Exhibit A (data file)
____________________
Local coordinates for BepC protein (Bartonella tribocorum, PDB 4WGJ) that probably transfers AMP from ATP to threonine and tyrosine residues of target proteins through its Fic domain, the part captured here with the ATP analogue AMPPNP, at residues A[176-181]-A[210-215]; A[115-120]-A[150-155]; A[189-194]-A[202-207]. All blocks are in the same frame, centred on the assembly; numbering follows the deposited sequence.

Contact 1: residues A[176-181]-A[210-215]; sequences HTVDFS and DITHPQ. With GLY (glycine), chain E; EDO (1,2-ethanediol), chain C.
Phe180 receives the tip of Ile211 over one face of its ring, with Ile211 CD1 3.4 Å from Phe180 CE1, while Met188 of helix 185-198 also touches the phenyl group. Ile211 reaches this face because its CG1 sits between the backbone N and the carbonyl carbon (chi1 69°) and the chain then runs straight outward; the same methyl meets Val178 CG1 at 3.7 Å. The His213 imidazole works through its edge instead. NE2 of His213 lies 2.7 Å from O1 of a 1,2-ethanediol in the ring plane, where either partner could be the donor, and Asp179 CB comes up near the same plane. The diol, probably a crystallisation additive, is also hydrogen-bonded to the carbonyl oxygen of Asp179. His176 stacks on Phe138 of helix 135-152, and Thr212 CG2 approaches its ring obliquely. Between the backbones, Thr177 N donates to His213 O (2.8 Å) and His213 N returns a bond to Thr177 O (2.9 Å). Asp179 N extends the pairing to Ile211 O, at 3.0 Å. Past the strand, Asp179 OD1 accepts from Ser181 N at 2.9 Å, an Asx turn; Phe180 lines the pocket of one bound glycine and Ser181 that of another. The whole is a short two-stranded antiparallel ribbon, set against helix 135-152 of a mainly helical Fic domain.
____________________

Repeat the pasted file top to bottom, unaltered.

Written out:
Local coordinates for BepC protein (Bartonella tribocorum, PDB 4WGJ) that probably transfers AMP from ATP to threonine and tyrosine residues of target proteins through its Fic domain, the part captured here with the ATP analogue AMPPNP, at residues A[176-181]-A[210-215]; A[115-120]-A[150-155]; A[189-194]-A[202-207]. All blocks are in the same frame, centred on the assembly; numbering follows the deposited sequence.

Contact 1: residues A[176-181]-A[210-215]; sequences HTVDFS and DITHPQ. With GLY (glycine), chain E; EDO (1,2-ethanediol), chain C.
Phe180 receives the tip of Ile211 over one face of its ring, with Ile211 CD1 3.4 Å from Phe180 CE1, while Met188 of helix 185-198 also touches the phenyl group. Ile211 reaches this face because its CG1 sits between the backbone N and the carbonyl carbon (chi1 69°) and the chain then runs straight outward; the same methyl meets Val178 CG1 at 3.7 Å. The His213 imidazole works through its edge instead. NE2 of His213 lies 2.7 Å from O1 of a 1,2-ethanediol in the ring plane, where either partner could be the donor, and Asp179 CB comes up near the same plane. The diol, probably a crystallisation additive, is also hydrogen-bonded to the carbonyl oxygen of Asp179. His176 stacks on Phe138 of helix 135-152, and Thr212 CG2 approaches its ring obliquely. Between the backbones, Thr177 N donates to His213 O (2.8 Å) and His213 N returns a bond to Thr177 O (2.9 Å). Asp179 N extends the pairing to Ile211 O, at 3.0 Å. Past the strand, Asp179 OD1 accepts from Ser181 N at 2.9 Å, an Asx turn; Phe180 lines the pocket of one bound glycine and Ser181 that of another. The whole is a short two-stranded antiparallel ribbon, set against helix 135-152 of a mainly helical Fic domain.